Anyway, don't confuse pointing out a player's flaw with attacking them. I really like Amir but go back and forth on how I believe he'll fare. The whole fantasy angle just comes from this article, which pretty much sums up my beliefs on Johnson.

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    Quote Apollo wrote: View Post
    Dan,

    Of course fouling can take him off the court but in general he's set for much more PT than last season. It's not like we're talking about a player who has had consistent PT for many years and suddenly developed fouling problems. We're talking about a guy who is finally going to get consistent opportunities and has always had fouling problems. The implications of the fouls on his other stats is irrelevant in terms of it's detriment because you're not going to see a drop in his numbers. Anyone drafting him should already know a.) he has problems not getting into foul trouble and b.) he's set for increased PT. a.) should have been accepted and considered before ever valuing him based on b.) and then ranking him on your draft board.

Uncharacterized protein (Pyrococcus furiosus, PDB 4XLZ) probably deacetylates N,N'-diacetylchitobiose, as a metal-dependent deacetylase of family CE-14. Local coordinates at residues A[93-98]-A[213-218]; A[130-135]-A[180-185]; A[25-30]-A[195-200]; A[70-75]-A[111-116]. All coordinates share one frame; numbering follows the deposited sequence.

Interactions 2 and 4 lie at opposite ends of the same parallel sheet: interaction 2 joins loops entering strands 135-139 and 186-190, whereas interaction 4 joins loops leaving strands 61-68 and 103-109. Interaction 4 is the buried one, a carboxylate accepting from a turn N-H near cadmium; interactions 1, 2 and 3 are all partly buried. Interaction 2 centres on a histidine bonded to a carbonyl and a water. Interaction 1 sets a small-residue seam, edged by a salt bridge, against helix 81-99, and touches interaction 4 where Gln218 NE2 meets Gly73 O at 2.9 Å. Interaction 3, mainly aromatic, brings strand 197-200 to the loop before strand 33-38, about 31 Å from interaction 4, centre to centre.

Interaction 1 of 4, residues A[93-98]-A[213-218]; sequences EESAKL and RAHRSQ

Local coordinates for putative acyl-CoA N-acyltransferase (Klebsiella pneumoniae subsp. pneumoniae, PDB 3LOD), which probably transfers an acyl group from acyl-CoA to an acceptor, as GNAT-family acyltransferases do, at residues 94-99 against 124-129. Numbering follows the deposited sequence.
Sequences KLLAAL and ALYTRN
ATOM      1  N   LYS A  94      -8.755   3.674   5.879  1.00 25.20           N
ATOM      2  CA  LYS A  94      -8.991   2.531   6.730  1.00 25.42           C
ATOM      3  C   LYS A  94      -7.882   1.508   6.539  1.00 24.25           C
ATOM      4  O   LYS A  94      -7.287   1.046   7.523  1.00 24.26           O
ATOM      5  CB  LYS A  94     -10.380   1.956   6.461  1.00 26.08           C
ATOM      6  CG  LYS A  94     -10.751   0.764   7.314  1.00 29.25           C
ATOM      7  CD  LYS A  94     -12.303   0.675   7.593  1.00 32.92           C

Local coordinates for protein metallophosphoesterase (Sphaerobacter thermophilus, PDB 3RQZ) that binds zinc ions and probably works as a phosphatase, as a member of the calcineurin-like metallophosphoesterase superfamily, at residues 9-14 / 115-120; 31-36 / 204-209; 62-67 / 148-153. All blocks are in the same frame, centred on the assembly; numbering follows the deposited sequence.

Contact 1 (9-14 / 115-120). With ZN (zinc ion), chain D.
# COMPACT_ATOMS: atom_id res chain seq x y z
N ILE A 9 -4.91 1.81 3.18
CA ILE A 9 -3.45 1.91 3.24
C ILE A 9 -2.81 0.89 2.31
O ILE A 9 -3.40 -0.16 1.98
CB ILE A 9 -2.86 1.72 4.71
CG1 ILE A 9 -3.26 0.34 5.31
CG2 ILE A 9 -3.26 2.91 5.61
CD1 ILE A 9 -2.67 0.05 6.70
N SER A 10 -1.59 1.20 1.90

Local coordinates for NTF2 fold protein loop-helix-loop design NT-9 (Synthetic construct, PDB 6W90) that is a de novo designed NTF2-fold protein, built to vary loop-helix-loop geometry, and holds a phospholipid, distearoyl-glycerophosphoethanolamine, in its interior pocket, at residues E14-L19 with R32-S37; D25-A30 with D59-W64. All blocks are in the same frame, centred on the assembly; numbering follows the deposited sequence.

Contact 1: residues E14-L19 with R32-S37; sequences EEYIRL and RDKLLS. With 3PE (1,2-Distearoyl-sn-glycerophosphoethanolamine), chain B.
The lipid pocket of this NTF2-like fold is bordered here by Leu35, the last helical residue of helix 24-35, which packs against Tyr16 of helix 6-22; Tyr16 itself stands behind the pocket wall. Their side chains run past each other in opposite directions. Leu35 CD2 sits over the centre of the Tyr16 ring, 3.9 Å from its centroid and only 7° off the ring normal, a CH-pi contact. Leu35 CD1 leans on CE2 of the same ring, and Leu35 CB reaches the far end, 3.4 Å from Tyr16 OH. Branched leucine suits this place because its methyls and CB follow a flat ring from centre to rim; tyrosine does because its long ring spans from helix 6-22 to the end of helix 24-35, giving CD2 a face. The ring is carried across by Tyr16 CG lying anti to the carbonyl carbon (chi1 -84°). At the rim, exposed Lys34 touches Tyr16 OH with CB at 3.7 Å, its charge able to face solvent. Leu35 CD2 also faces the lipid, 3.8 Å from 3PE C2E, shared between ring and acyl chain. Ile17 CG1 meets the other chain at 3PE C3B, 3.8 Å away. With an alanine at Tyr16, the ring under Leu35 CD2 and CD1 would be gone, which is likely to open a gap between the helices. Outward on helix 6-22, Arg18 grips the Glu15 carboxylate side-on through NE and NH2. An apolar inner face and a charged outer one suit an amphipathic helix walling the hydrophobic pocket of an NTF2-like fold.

So in a standard league that drafts anywhere from 120-200 players you wouldn't take him? I would. As long as he gets consistent PT of 25 minutes a game his stat line will help any team in 12 team leagues.
    Sorry my bad.

    I should have clarified. "I would not at this time take him as a starter for any fantasy team"
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    Quote Dan wrote: View Post
    Apollo,

    Of course, I understand that. I was more wondering how much people think he'll be able to play (18 mins per game? 30 mins per game?) and whether or not people think he can be as efficient as before (I don't.). What line are you expecting from Amir this season?